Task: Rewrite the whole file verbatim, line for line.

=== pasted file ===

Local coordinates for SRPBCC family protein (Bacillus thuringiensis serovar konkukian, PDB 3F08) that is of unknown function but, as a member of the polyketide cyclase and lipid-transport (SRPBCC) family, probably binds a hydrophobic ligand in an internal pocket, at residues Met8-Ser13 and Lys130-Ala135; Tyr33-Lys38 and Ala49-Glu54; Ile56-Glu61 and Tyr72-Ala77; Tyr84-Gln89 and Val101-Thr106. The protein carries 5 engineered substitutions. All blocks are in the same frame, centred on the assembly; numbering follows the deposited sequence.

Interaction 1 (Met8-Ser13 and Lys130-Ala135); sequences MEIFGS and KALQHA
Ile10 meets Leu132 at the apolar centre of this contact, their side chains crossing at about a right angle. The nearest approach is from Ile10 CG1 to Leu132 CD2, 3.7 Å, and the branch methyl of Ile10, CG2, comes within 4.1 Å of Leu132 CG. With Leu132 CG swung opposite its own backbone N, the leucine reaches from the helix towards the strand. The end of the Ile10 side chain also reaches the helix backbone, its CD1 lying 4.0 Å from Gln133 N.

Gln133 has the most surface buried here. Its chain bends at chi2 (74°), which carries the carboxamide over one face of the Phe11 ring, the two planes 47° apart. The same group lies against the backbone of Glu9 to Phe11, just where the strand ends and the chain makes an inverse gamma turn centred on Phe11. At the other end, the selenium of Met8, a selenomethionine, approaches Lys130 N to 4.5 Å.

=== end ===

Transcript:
Local coordinates for SRPBCC family protein (Bacillus thuringiensis serovar konkukian, PDB 3F08) that is of unknown function but, as a member of the polyketide cyclase and lipid-transport (SRPBCC) family, probably binds a hydrophobic ligand in an internal pocket, at residues Met8-Ser13 and Lys130-Ala135; Tyr33-Lys38 and Ala49-Glu54; Ile56-Glu61 and Tyr72-Ala77; Tyr84-Gln89 and Val101-Thr106. The protein carries 5 engineered substitutions. All blocks are in the same frame, centred on the assembly; numbering follows the deposited sequence.

Interaction 1 (Met8-Ser13 and Lys130-Ala135); sequences MEIFGS and KALQHA
Ile10 meets Leu132 at the apolar centre of this contact, their side chains crossing at about a right angle. The nearest approach is from Ile10 CG1 to Leu132 CD2, 3.7 Å, and the branch methyl of Ile10, CG2, comes within 4.1 Å of Leu132 CG. With Leu132 CG swung opposite its own backbone N, the leucine reaches from the helix towards the strand. The end of the Ile10 side chain also reaches the helix backbone, its CD1 lying 4.0 Å from Gln133 N.

Gln133 has the most surface buried here. Its chain bends at chi2 (74°), which carries the carboxamide over one face of the Phe11 ring, the two planes 47° apart. The same group lies against the backbone of Glu9 to Phe11, just where the strand ends and the chain makes an inverse gamma turn centred on Phe11. At the other end, the selenium of Met8, a selenomethionine, approaches Lys130 N to 4.5 Å.